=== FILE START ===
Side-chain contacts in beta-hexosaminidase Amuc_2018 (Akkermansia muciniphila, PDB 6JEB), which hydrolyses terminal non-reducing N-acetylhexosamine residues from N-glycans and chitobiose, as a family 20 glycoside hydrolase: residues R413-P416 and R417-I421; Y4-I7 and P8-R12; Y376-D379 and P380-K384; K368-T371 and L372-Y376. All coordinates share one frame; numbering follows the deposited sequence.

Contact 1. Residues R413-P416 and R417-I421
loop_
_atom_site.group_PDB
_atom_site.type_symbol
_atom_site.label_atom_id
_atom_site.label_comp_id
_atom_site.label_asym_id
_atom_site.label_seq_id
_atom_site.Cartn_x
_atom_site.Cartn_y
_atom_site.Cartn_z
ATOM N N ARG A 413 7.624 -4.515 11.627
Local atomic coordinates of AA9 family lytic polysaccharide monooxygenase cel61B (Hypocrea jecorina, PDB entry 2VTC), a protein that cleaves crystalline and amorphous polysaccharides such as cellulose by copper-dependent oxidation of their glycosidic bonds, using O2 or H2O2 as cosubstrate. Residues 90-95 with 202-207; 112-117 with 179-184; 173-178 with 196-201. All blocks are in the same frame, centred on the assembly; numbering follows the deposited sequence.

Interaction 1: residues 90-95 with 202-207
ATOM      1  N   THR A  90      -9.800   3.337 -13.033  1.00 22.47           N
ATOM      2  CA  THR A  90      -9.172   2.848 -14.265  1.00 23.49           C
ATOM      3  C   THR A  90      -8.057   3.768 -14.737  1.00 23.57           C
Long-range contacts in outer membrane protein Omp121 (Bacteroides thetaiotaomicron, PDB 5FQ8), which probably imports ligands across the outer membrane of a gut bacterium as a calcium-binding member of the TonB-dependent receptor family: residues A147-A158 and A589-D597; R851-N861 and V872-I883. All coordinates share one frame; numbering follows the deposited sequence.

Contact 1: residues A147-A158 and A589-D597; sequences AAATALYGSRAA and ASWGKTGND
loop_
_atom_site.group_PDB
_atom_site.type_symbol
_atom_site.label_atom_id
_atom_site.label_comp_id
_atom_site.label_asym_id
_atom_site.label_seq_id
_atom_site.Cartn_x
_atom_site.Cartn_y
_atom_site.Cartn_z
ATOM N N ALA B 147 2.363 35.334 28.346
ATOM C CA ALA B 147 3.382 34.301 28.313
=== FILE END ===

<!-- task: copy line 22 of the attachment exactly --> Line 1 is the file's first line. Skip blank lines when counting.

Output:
_atom_site.group_PDB